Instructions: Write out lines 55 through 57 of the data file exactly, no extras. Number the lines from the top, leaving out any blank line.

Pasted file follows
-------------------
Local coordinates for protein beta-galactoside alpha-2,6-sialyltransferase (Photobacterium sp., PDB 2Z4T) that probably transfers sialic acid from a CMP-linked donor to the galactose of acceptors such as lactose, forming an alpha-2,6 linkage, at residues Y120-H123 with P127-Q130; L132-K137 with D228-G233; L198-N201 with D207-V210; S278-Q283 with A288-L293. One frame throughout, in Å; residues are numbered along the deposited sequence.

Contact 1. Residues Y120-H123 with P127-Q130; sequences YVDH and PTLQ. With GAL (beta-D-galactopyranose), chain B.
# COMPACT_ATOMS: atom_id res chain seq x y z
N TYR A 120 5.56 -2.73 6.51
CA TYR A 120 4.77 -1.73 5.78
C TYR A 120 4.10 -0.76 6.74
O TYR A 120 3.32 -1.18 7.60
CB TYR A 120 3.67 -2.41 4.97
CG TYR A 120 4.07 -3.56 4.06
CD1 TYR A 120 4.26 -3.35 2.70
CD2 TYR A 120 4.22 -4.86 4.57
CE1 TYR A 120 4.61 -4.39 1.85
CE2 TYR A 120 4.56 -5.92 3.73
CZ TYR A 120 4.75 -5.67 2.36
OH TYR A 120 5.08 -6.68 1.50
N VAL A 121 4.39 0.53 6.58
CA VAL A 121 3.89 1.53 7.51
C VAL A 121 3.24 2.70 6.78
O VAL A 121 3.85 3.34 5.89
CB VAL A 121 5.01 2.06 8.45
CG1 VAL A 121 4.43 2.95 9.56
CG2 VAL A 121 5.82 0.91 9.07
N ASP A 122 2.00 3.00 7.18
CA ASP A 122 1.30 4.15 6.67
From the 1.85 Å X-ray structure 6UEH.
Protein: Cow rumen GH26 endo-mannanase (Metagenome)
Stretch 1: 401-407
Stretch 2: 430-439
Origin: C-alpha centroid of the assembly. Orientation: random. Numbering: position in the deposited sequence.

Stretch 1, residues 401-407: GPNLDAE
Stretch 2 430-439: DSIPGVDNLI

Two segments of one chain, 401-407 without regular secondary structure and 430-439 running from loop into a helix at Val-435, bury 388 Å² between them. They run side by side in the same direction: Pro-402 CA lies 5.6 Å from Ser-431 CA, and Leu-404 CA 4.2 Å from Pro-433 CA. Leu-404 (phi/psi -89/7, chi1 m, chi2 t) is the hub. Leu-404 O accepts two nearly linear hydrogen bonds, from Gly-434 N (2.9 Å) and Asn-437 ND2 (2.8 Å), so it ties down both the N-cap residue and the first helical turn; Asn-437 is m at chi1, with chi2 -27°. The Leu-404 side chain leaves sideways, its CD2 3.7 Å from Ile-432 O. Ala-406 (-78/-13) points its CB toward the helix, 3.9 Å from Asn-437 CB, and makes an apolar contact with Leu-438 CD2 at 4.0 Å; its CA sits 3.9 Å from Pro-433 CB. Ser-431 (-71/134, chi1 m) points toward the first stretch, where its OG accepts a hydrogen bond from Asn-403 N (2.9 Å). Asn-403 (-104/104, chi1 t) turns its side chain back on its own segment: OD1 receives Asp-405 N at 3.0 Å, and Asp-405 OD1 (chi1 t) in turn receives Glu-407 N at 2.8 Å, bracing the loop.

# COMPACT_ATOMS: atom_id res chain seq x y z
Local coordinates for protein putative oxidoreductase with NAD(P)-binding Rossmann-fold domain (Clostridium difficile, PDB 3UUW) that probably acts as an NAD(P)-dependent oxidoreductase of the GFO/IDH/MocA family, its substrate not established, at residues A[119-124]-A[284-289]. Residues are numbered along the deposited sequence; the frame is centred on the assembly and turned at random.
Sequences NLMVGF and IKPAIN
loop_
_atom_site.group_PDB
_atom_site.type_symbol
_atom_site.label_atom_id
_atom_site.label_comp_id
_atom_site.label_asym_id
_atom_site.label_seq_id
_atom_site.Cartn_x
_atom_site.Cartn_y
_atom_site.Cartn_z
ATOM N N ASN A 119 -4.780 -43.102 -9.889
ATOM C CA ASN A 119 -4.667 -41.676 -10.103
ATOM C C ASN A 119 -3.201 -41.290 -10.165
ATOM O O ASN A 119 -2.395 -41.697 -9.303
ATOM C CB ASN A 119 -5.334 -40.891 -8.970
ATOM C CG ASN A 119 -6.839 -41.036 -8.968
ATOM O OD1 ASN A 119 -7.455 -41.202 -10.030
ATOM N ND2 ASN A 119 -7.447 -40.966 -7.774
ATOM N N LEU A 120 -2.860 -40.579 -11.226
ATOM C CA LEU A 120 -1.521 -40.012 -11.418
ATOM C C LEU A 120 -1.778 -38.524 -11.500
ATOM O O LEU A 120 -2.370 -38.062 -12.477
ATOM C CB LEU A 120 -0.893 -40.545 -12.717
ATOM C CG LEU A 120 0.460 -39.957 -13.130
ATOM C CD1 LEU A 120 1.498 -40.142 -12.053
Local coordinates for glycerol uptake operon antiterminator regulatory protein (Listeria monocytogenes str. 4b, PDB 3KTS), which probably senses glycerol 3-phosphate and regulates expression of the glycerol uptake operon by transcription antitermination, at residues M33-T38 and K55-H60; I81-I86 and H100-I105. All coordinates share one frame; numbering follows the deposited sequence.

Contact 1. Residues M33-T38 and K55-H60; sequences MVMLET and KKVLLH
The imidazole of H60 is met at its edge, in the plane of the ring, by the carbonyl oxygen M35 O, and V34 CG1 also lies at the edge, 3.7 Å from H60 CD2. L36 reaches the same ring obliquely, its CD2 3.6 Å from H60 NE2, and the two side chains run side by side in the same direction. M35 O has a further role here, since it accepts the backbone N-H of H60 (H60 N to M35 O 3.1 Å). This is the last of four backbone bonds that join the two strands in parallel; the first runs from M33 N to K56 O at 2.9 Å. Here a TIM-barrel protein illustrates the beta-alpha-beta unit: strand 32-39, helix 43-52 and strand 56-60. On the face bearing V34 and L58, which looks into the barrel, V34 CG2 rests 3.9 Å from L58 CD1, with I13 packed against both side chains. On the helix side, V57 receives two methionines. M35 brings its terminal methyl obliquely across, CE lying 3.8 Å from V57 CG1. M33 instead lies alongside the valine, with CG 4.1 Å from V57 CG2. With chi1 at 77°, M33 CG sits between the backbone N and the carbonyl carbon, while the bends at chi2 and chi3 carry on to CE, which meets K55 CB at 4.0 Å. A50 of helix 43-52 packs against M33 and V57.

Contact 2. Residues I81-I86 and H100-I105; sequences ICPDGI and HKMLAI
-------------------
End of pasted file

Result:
ATOM C CA LEU A 120 -1.521 -40.012 -11.418
ATOM C C LEU A 120 -1.778 -38.524 -11.500
ATOM O O LEU A 120 -2.370 -38.062 -12.477